If you don’t wish to try all this, then put on the CD, and you will be pleased to hear a heavy dose of Sufjan’s bright and varied arrangements underpinning each track, and Ben’s brother Josh plucking and bowing that unmistakably gorgeous upright bass. One of the greatest achievements of LuvInIdleness is the room provided for Vesper’s voice to really shine. On every song, Vesper can be heard striding out from the shadows of a backing vocalist to command each melodic turn with her distinctive range. This gives greater weight to Ben’s understated baritone as the two voices form a pleasing union throughout the course of the album.
LuvInIdleness is not only a really satisfying listen, but also a celebration of enduring friendship.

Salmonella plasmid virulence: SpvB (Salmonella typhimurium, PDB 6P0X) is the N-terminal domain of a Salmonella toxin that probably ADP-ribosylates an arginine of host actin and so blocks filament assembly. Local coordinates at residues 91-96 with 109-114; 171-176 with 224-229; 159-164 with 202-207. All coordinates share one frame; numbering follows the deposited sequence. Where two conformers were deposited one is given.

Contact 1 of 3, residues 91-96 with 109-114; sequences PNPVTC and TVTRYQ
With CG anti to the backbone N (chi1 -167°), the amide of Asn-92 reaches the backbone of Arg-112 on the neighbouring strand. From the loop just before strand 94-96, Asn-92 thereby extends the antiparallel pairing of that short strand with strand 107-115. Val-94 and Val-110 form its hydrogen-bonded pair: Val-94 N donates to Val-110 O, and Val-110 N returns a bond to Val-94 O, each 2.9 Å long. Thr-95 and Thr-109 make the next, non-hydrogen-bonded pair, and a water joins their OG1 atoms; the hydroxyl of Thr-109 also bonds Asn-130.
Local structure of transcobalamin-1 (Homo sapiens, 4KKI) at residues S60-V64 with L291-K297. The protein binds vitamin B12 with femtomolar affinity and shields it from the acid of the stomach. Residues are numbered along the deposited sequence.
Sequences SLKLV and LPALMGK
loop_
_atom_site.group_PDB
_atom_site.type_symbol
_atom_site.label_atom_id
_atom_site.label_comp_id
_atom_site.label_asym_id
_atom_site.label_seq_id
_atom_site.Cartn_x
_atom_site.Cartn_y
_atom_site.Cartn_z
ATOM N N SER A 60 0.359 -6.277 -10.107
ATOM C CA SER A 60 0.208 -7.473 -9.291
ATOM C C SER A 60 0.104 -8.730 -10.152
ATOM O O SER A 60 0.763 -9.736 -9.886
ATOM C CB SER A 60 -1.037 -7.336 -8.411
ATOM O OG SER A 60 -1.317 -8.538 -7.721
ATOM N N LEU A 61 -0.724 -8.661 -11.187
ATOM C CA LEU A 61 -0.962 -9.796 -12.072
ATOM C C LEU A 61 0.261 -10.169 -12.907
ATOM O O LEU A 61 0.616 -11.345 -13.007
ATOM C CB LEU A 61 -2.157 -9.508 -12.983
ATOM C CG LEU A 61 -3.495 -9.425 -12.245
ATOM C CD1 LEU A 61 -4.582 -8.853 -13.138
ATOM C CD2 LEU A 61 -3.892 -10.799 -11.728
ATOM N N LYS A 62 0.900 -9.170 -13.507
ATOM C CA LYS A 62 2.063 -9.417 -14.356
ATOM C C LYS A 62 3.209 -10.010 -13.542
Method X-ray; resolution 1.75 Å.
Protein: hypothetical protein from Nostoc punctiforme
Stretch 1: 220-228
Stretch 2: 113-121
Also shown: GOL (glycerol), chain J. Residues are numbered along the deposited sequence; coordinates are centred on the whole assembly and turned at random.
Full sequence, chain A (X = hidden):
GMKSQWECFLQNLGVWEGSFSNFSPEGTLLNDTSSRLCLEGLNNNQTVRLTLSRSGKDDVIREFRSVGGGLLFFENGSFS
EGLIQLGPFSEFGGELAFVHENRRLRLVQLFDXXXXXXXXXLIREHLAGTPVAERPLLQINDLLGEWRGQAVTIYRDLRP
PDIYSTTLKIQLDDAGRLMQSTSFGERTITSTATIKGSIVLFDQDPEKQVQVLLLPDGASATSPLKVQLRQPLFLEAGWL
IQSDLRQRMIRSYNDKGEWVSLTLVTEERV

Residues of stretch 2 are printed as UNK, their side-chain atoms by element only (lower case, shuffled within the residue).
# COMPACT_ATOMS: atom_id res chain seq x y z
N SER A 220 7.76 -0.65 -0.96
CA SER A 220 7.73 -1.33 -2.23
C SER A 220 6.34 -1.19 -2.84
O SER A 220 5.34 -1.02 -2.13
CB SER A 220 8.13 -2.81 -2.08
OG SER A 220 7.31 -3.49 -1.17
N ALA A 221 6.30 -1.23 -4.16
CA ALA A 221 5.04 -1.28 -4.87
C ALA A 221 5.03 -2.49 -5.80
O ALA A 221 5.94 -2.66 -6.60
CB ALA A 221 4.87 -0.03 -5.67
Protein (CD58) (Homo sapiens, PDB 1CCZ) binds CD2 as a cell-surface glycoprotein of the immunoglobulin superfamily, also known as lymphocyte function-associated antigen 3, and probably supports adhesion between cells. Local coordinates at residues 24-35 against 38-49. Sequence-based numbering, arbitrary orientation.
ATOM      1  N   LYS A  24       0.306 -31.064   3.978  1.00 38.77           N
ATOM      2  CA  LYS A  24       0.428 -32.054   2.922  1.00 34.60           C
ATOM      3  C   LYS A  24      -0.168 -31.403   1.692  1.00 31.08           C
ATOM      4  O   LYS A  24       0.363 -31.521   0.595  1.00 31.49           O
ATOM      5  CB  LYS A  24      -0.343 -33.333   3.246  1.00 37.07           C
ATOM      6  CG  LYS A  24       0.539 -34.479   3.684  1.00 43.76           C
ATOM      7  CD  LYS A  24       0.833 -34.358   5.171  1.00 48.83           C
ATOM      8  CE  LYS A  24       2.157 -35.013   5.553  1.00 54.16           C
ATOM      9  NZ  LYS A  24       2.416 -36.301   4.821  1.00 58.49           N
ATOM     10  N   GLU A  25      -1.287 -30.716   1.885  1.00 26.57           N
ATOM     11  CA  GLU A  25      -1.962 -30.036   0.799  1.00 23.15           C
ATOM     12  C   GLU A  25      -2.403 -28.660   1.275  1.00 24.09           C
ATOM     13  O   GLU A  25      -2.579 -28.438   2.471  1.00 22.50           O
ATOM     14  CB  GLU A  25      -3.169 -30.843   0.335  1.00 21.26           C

“Moment Soakers” is everything we’ve come to expect from Danielson, the musical articulation of a singularly poetic and ecstatic vision; music that simultaneously welcomes and surprises, moving both body and soul. Seven-inch vinyl was deemed the perfect format for this recording, and with its complimentary themes of flying and floating, ABBA’s “Eagle” (a long-time favorite of Smith’s) was quickly decided on as the perfect cover for the B-side.
From producers Isaac Wardell and Mason Neely, joined by a remarkable collection of artists (including Diane Birch, Derek Webb (Caedmon's Call), Matt Bauer, Aimee Wilson, Ben + Vesper, Elin K. Smith, and Sarah Fullen), ?Salvation Is Created? is exceptional in its humble elegance and haunting beauty. Some of the album?s voices are coarse and fragile, some are soaring and victorious, some are perfectly bittersweet, and all are pulled together by a mesmerizing stylistic alchemy created when grand orchestral arrangements meet slow-burn R&B bass and guitar, and are joined by the winsome tinkling of the celeste, the woodsy low of bassoon, and intimate folk whisperings, to present the Christmas drama through carols both familiar and forgotten. The idea of faith abandons the realm of the Hallmark card and enters the real world,?God with us? comes with sobriety, but with joy that penetrates to the bone.